Lederer said his father, a Fairfax City councilman during Lederer’s youth, “always used to tell me, ‘Better for you to know when it’s time to go, before everybody else tells you.’ It just feels like the right time. It’s time for some new blood.”
Lederer was first elected mayor in 2002 and served five consecutive terms. He also served five terms on the Fairfax City Council — three terms in the 1980s and two terms from 1998-2002.
Lederer, 55, a lifelong resident of the city of 22,565 in the center of Fairfax County, will be best remembered for leading the redevelopment of Old Town Fairfax. A new library, shopping center and townhouses were built in the downtown part of the city, accompanied by new traffic patterns on Main Street and protests from existing business owners.
The library, spacious and well-resourced, was the centerpiece of the project in Lederer’s eyes, and probably should be named for him. The shopping center had difficulty leasing its office and commercial space when it opened during the economic downturn, but Lederer said 85 percent of it will be occupied by the end of his term. Similarly, construction of the townhouses was delayed during the recession, but is now moving forward rapidly on Chain Bridge Road with units selling well.
During Lederer’s tenure, Fairfax City achieved AAA bond status, was ranked by Forbes Magazine as one of the top three places to live in the United States, and was awarded a gold medal by the National Recreation and Parks Association, one of only four jurisdictions in Virginia ever to win the honor. The city also added a new wing onto its city hall, built a new police headquarters and a new community center.
Lederer also helped lead the fight to regulate the giant oil and gas tank farm on Pickett Road, which had seen a number of spills and accidents over the years which dumped oil and gas into surrounding neighborhoods. Earlier this year, the Virginia General Assembly unanimously passed a bill specifically mandating new quality control standards for the tank farm owned by TransMontaigne, but Gov. Robert F. McDonnell tried to delete the Fairfax tank farm from the bill. Lederer and other Fairfax politicians pressured McDonnell, and the governor reversed himself and signed the bill into law.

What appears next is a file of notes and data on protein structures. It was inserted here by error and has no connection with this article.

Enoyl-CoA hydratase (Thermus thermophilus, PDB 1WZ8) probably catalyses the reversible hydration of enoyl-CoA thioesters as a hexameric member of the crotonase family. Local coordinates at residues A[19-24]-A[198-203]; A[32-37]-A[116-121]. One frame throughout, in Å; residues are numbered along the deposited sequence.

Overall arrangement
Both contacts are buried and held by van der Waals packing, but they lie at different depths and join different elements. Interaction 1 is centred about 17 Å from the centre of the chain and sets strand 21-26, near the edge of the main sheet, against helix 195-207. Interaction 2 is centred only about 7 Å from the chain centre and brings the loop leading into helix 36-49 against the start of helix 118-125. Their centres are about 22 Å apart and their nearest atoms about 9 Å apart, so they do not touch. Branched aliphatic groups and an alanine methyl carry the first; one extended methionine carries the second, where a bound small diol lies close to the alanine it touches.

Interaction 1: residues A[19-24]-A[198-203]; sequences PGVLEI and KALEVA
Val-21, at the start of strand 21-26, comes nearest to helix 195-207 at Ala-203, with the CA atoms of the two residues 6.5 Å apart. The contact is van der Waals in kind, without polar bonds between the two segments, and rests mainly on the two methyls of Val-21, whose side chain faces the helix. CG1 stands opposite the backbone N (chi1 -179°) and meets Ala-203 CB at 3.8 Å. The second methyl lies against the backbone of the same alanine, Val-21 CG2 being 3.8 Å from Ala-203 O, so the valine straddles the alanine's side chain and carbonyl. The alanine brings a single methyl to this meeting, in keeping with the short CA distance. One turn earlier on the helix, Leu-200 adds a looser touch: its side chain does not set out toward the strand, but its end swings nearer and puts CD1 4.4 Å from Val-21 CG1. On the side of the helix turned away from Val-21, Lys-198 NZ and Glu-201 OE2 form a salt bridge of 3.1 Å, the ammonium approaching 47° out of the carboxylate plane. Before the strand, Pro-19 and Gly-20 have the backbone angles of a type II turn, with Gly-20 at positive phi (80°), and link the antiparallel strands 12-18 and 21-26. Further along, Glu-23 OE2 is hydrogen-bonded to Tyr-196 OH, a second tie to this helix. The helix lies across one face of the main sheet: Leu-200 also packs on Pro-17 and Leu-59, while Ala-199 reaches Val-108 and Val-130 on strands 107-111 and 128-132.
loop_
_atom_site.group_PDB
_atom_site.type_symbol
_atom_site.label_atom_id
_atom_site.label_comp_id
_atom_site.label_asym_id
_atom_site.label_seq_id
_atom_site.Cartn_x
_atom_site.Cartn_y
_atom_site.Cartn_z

Lederer said he was not interested in higher office, though his name has been mentioned as a possible Republican statewide candidate. “This will sound hokey,” Lederer said, “but I got into politics less for the politics and more for the love of the city. I’ve lived here all my life. Everybody always assumes you’re using these jobs as a stepping stone. That was never the case with me. I hate partisan politics.” Fairfax City’s elections are non-partisan.
“He will be greatly missed,” city Councilman Daniel Drummond said, ”and will leave behind a legacy of significant accomplishments. Under his leadership and vision, the city has certainly thrived, delivering the best services local government can offer while keeping taxes low and maintaining a ‘sense of place’ the city of Fairfax is known for.”
Lederer said that, if asked, he would continue to perform in “The Electeds,” a rock-ish band of elected city officials which has occasionally performed around Fairfax City. “It’s not like there’s been any great demand for our services,” said the mayor, one of numerous guitarists in the band anchored by Commissioner of the Revenue Page Johnson. “But if we get some gigs, I’ll be there.”